11/03/2020 – What happened in previous crashes?

I’ve kept a low profile this week…

Purely because I don’t know what’s going on, so why would I want to tell you anything?

It would be valueless.

Longer term Macrodesiacs know this but for the newer people, it may have seemed odd that I hadn’t given you any information.

That’s because I see risk reduction and not doing anything as a position.

Trading is a game of knowing when to get aggressive and when to just sit out – there’s a lot of similarities with poker to this end.

A quick update though – EURCHF is trading slightly lower (see Saturday’s note) and I’d expect a bit of a grind down as we play deteriorating European sentiment versus the likelihood that the SNB will not be able to weaken the franc adequately enough.

But onto today’s note.

I just want to look at past market dumps and see what the similarities are in terms of their behaviours.

Let’s start by familiarising ourselves with what’s going on right now.

 

The collapse really began at the end of February, and currently we’re about 20% off the high…

Bear market territory.

In 1987, we saw an even bigger drop…
 

And the momentum behind it was even greater.

I think this is probably why those who were active during this period remember it so vividly!

Black Monday was the 19th October…

The market dropped 22.7% in a day.

SH*T.

We’ve not yet seen that, but I’d be more concerned about the slower grind that we’re currently seeing than anything else since it’s showing way more indecision about direction.

Any bounce just keeps getting sold heavily.

Let’s check 2007/08.
 

I think we can clearly see a difference here.

In ’87, there wasn’t really a true reason as to why the crash happened from a fundamental perspective…

It was largely down to algorithmic trading being used in its infancy and a misjudging of the excess kurtosis that algos can lead to…

Excess kurtosis, by the way, is a statistical term describing that a probability, or return distribution, has a kurtosis coefficient that is larger than the coefficient associated with a normal distribution, which is around 3…

OK, in other words, it’s an outlier event that can actually occur more often than recorded in a normal distribution.

The volume of selling that wasn’t accounted for by the algos meant that they essentially locked up and the market just kept dumping, leading to a large sigma move to occur.

In 2008, though, we had an entirely different situation, with fundamentals to back up the decline in market prices.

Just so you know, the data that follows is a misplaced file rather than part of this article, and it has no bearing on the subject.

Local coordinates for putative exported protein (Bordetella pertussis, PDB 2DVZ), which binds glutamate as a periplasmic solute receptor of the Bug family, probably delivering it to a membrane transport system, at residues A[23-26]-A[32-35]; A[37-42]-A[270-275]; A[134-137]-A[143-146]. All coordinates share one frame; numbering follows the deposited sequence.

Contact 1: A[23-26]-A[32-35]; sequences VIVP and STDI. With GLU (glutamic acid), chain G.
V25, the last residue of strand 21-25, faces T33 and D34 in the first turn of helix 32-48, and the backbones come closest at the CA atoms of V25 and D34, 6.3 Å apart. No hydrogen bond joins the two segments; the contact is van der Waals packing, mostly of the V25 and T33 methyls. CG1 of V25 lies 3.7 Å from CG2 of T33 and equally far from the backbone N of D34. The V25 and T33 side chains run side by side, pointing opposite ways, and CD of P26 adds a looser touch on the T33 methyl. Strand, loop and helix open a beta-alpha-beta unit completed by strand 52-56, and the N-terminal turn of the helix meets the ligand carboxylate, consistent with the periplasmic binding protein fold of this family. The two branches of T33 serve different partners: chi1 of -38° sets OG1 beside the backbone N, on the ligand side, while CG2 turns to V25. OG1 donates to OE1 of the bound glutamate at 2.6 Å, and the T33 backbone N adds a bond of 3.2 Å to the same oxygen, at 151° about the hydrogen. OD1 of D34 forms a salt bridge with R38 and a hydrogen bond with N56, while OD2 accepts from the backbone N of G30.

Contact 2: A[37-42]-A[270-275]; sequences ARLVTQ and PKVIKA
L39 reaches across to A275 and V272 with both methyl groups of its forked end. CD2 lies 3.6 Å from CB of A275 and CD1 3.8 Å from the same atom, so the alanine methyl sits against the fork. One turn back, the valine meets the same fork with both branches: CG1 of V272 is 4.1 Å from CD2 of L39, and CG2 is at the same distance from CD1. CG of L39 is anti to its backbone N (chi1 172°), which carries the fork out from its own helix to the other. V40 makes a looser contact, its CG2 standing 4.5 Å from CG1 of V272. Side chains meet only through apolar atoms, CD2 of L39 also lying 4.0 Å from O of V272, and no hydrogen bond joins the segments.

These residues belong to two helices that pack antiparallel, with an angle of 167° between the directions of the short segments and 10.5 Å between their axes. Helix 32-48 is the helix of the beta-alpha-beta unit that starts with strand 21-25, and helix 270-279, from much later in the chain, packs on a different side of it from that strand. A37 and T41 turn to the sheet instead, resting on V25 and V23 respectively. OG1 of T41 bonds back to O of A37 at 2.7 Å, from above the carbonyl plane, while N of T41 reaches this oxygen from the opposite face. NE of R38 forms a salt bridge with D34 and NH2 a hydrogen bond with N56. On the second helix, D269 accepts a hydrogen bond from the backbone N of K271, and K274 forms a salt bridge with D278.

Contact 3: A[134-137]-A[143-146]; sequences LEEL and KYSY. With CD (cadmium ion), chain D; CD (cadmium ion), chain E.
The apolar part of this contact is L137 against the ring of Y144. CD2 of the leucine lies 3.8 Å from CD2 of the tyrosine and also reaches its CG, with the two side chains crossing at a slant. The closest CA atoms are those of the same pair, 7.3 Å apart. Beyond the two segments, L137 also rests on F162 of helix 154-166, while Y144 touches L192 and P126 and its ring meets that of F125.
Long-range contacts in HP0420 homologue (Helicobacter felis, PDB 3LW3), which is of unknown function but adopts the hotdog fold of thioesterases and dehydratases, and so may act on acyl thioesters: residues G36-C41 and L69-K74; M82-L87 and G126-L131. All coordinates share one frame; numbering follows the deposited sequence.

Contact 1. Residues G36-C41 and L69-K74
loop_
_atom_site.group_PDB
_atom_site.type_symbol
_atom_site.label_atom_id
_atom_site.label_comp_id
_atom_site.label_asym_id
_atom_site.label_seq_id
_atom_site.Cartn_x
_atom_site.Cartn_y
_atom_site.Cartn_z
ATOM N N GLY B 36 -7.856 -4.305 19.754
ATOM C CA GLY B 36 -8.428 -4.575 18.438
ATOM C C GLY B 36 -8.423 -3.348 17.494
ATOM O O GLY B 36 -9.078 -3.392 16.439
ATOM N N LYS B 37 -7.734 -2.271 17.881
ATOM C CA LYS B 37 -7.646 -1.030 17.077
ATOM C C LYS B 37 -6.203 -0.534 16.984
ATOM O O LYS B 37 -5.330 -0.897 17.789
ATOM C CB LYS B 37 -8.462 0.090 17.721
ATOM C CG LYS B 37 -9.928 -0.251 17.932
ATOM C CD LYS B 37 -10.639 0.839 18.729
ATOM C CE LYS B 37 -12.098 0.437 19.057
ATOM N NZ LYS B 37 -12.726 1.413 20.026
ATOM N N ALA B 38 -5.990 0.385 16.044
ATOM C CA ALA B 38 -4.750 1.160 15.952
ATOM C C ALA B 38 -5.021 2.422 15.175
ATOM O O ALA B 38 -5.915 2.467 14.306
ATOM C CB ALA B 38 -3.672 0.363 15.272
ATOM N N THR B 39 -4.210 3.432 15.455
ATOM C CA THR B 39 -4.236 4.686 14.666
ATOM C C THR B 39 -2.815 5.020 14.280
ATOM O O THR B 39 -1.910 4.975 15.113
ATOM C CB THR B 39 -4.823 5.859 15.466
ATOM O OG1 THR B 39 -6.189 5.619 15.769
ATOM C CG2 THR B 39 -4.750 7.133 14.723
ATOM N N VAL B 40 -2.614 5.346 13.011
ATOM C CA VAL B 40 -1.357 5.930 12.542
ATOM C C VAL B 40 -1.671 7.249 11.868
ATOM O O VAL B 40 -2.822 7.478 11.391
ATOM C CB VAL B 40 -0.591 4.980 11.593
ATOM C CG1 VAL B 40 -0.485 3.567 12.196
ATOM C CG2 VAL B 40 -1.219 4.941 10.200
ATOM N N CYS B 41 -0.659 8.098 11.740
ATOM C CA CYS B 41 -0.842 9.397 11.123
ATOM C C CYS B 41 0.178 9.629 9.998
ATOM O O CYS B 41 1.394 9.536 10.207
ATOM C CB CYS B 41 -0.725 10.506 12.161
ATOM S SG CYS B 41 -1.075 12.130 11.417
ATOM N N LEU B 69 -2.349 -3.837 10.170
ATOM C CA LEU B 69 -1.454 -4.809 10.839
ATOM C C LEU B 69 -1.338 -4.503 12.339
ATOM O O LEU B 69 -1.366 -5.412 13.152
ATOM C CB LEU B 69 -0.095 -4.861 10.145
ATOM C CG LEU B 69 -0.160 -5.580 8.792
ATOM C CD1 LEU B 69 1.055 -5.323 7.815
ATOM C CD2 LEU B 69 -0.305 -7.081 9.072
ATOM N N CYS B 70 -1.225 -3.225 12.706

The credit crunch and subsequent economic meltdown meant the decline in prices was maintained for far longer because recession came about…

If we look at the parallels between what’s occurring now versus what occurred in 2008, we find far more similarity.

Growth rates (ex-US) are pretty stagnated, or indeed are declining.

China, the UK, Europe and even some emerging market economies have been facing poor growth irrespective of the Corona Virus arising or not…

And I think that many of the western economies were going to turn to fiscal spending anyway.

I bring that point up because of the extent to which the UK Treasury have tried to appease the economy Gods with their package released today…

Let’s check out ’08 again to see what the Fed did over this period…
 

Well…

We can see that lowering rates didn’t exactly do anything to avert recession…

And could we argue that QE didn’t exactly jolt the markets to life straight away?

Erm, yes, we can.

Naturally, we have to compare to now.
 
See, what’s truly bad about this is that it is undeniable that the Fed has used their tools to prop markets up…

But these tools when people call bullshit due to actual changing conditions are far from sufficient…

But we’re still left with the same balance sheet size and effects of policies such as ZIRP and QE (the creation of zombie firms, elevated property prices and the liquidity addiction to name a few).

See, central banks are arrogant – they seem to think that they can ease hysteria with policy…

But they can’t.

Fiscally, sure – there could be some good feedback effects.

But we have seen that monetary policy over the last few years does not feed through to the everyday person…

My view is that the policy paths being followed at the moment are there to protect one thing – liquidity and credit markets.

It’s well known that monetary policy has distorted risk to a large extent, but I reckon this is displayed to the fullest extent in credit.

See the article here from the NYT.

One thing the article doesn’t touch on is the issue with cov-lite loans – that is, corporate loans which do not have the adequate protection for the lender (higher chance of default with full risk resting with the lending party)…

Another thing is the issue with the misgrading of ‘perceived’ investment grade credit.

Ratings agencies are again at fault here – echoes of 2008 – since they are the ones that are supposed to judge the creditworthiness of certain corporate bonds…

But they’ve classed many at investment grade, when they should in fact be graded junk!

Check out $HYG, the high-yield ETF.
 

A massive risk for me here lies with pension funds.

They look for yield.

It’s easier to look to credit markets for yield than dividends from equities.

To this extent, they heavily invest in credit.

If ratings agencies have misgraded credit to a large extent (I do not know to which extent they have done this, just that they certainly have), then the end user of pension funds are massively at risk here…

But let’s get one thing straight – let’s not be duped into thinking the Fed can fight a virus.

We’re just waiting for when people get sucked into the zombification nature of low rates…

I am still maintaining the rates will push higher, but now I am changing my timeframe for this since this old virus is a big supply AND demand side shock.

Leave a Comment